On the nose, earthy notes dominate the aromas, while the palate has bright acidity with fading tannins. It is a well-rounded wine that leaves a licorice afternote.
Price of 2001 Fontodi Vigna del Sorbo Chianti Classico Gran Selezione DOCG, Italy: $130
3. 2006 Castello di Volpaia Il Puro Casanova Chianti Classico Gran Selezione DOCG, Italy
The Fattoria Castello di Volpaia winery specializes in wine made from the Sangiovese and Cabernet Sauvignon grape.
Wine tasting of this Chianti Classico wine gives off cherry and violet notes with vanilla and cacao hints. This Italian wine is soft and silky on the palate and has a long finish.
Price of 2006 Castello di Volpaia Il Puro Casanova Chianti Classico Gran Selezione DOCG, Italy: $231
4. 2010 Felsina Berardenga 'Colonia' Chianti Classico Gran Selezione DOCG
This highly tannic Italian wine from the Chianti region is a deep ruby red and has a vibrant nose. The bright cherry flavors are balanced by the subtle oak barrel aging notes.
Price of 2010 Felsina Berardenga 'Colonia' Chianti Classico Gran Selezione DOCG: $138
5. 1977 Machiavelli Chianti Classico Riserva DOCG
This medium-bodied Tuscan red wine has intense cherry flavors with subtle flint, herbs, tobacco, vanilla, and chocolate notes. The slightly acidic and silky tannins give this Italian wine a full-rounded palate.
Price of 1977 Machiavelli Chianti Classico Riserva DOCG: $118
Also read: Read this simple guide to estimate the calories in your favorite red wine glass.
6. 1983 Fattoria Montagliari Chianti Classico Riserva DOCG
The 1983 Fattoria Montagliari Chianti Classico Riserva DOCG is a rare red wine with orange hues. This classic Sangiovese wine has savory red fruit flavors with mature notes of aging.
Price of 1983 Fattoria Montagliari Chianti Classico Riserva DOCG: $230
7. 2016 Castello di Ama Vigneto Bellavista Chianti Classico Gran Selezione DOCG
A beautifully elegant wine, the 2016 Castello di Ama Vigneto Bellavista Chianti Classico has rich and intense aromas of wild cherry, smoke, licorice, and tobacco. The palate reveals firm tannins which gives the wine a great aging potential.
Price of 2016 Castello di Ama Vigneto Bellavista Chianti Classico Gran Selezione DOCG: $207
8. 2006 Castello di Ama Vigneto La Casuccia Chianti Classico Gran Selezione DOCG
The 2006 Castello di Ama Vigneto La Casuccia Chianti Classico is a blend of Sangiovese and Merlot. This Italian wine has intense aromas of black cherries, violet, mineral, and sweet spices.
Price of 2006 Castello di Ama Vigneto La Casuccia Chianti Classico Gran Selezione DOCG: $282
Also read: A sweet wine lover? Explore the world of delectable Moscato Wine.
9. 2010 Isole e Olena Chianti Classico Gran Selezione DOCG
This Chianti Classico producer has used 8% Syrah grape variety in the blend. It has a layered and complex palate with dark stone fruit, undergrowth, spices, herbs, and oak notes.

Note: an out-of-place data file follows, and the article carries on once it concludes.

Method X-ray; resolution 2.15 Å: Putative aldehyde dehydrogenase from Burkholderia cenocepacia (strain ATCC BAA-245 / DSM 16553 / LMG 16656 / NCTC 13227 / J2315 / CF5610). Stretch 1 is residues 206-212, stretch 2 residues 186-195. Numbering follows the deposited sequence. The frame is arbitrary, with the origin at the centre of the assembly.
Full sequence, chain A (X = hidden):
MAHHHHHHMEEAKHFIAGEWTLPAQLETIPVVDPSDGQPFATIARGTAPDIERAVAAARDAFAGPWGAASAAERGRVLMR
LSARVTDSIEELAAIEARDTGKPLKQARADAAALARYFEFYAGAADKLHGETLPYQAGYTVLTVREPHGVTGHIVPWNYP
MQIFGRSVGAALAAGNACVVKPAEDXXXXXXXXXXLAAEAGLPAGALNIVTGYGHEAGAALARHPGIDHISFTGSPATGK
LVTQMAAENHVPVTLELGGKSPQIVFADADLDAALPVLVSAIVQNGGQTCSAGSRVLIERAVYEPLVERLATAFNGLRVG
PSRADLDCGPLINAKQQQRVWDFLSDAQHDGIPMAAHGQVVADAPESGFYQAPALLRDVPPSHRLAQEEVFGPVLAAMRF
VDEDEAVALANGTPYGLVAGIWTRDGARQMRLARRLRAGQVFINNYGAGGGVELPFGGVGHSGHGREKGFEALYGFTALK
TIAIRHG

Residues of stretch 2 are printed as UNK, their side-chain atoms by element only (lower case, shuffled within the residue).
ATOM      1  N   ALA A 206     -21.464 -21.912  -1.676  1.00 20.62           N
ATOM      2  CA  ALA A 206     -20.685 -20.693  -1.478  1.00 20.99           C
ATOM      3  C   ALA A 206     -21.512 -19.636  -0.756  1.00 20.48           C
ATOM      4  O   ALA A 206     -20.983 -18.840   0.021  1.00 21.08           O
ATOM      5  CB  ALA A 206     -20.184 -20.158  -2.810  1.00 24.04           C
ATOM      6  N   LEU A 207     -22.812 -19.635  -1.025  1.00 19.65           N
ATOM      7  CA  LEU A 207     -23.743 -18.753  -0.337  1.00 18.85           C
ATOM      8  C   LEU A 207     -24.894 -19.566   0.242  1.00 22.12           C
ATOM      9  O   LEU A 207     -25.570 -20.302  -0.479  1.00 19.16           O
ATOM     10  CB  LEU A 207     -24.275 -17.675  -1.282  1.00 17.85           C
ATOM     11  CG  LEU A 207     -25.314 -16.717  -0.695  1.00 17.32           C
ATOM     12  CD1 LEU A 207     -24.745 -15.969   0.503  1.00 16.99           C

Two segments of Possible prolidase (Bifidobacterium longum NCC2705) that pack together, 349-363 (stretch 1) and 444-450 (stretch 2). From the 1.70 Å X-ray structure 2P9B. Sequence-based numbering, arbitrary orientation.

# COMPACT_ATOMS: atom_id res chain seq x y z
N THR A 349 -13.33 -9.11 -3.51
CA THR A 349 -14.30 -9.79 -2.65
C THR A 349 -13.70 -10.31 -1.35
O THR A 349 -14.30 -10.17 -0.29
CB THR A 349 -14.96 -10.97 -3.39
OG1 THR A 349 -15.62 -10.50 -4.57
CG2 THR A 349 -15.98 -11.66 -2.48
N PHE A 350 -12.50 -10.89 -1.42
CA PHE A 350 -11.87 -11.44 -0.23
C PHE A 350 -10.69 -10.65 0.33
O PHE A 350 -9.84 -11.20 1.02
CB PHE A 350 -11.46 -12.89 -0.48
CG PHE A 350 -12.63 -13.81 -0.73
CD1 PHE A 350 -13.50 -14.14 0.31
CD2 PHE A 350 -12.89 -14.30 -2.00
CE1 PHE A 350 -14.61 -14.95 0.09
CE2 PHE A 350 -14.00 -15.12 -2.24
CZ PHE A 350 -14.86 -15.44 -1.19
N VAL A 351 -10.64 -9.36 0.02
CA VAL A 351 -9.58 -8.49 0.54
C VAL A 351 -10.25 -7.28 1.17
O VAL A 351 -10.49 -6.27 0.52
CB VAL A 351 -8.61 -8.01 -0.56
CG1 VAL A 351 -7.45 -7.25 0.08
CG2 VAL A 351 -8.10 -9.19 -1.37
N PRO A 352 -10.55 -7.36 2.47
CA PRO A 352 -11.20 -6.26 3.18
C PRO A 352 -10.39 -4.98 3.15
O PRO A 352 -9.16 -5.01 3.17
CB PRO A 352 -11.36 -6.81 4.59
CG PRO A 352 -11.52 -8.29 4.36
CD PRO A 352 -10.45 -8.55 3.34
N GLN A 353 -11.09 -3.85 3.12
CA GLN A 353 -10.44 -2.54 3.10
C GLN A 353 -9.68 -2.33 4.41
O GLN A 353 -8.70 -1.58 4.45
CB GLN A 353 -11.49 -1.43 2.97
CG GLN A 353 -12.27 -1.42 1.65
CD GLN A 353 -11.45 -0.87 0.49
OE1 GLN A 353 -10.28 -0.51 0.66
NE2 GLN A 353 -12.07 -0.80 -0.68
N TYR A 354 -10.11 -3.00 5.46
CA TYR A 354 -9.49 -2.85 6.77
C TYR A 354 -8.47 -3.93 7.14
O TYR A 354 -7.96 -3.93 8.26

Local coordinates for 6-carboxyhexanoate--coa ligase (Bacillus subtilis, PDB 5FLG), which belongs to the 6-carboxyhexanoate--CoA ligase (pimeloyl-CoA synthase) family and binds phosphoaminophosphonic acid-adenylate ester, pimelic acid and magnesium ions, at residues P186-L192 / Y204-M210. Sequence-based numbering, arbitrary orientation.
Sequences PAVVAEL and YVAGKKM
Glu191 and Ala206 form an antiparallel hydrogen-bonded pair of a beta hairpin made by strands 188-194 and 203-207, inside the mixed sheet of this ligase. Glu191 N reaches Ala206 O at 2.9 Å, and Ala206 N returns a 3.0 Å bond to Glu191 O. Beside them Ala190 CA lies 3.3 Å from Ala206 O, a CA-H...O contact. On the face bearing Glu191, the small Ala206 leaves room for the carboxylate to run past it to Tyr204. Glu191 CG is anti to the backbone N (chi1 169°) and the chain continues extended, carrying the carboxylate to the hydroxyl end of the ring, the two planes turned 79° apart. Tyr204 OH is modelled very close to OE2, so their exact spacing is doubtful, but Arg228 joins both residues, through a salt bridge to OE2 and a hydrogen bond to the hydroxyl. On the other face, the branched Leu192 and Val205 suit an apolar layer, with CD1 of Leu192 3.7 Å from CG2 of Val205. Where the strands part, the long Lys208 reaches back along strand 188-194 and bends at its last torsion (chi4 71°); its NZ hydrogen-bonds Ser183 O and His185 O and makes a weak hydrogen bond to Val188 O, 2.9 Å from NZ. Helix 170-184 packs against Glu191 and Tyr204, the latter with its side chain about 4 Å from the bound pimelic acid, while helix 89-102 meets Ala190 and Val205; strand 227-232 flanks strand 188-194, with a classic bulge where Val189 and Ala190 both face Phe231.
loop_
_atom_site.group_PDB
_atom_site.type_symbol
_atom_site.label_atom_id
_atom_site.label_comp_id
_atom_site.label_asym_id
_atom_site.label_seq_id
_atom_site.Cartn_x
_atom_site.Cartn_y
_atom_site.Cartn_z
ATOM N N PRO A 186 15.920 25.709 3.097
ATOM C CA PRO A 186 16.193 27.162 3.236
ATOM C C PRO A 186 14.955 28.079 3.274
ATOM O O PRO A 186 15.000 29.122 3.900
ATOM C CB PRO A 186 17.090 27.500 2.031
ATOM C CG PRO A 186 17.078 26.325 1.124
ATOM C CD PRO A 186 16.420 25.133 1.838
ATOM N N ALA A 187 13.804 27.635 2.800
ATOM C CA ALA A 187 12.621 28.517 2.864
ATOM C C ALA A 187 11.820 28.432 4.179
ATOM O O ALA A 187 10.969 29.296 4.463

Price of 2010 Isole e Olena Chianti Classico Gran Selezione DOCG: $255
10. 2015 Il Caggio IPSUS Chianti Classico DOCG, Tuscany, Italy
A single vineyard wine, this 2015 Chianti Classico has an elegant bouquet of cherry, dried fruit, herbs, and spices. It has firm tannins and a long polished finish.
Price of 2015 Il Caggio IPSUS Chianti Classico DOCG, Tuscany, Italy: $383
Now, for the big question:
Should You Invest in Chianti Wine?
From easy-drinking table wines to high-quality collectibles, Chianti has a lot to offer.
Apart from the highly coveted Super Tuscan wines like Sassicaia, Ornellaia, Masseto, Tignanello, and Solaia, the Chianti Classico DOCG wines (especially Chianti Superiore and Riserva wines) are hugely popular among serious collectors due to their ability to age slowly. It will take a Chianti Classico Superiore 10-15 years to reach its maturity.
Apart from Chianti, you can also invest in a range of other collectible Italian wines.
But how do you find the right wine by the best Chianti producer (or any others, for that matter?)
Your best bet would be to invest through a trusted wine investment company like Vinovest that helps you choose, buy, store, and sell authentic collectible wines.
Buy Chianti and Other Collectible Wines through Vinovest
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Own the Most Sought-After Wine Bottles in the World!
Chianti wines are savory and vibrant and are ideal for a weekend dinner or a lively ball. Many of them are also age-worthy and make perfect long-term investment assets as well.
The easiest way to invest in delectable, investment-worthy wines like Chianti is to build a portfolio through Vinovest.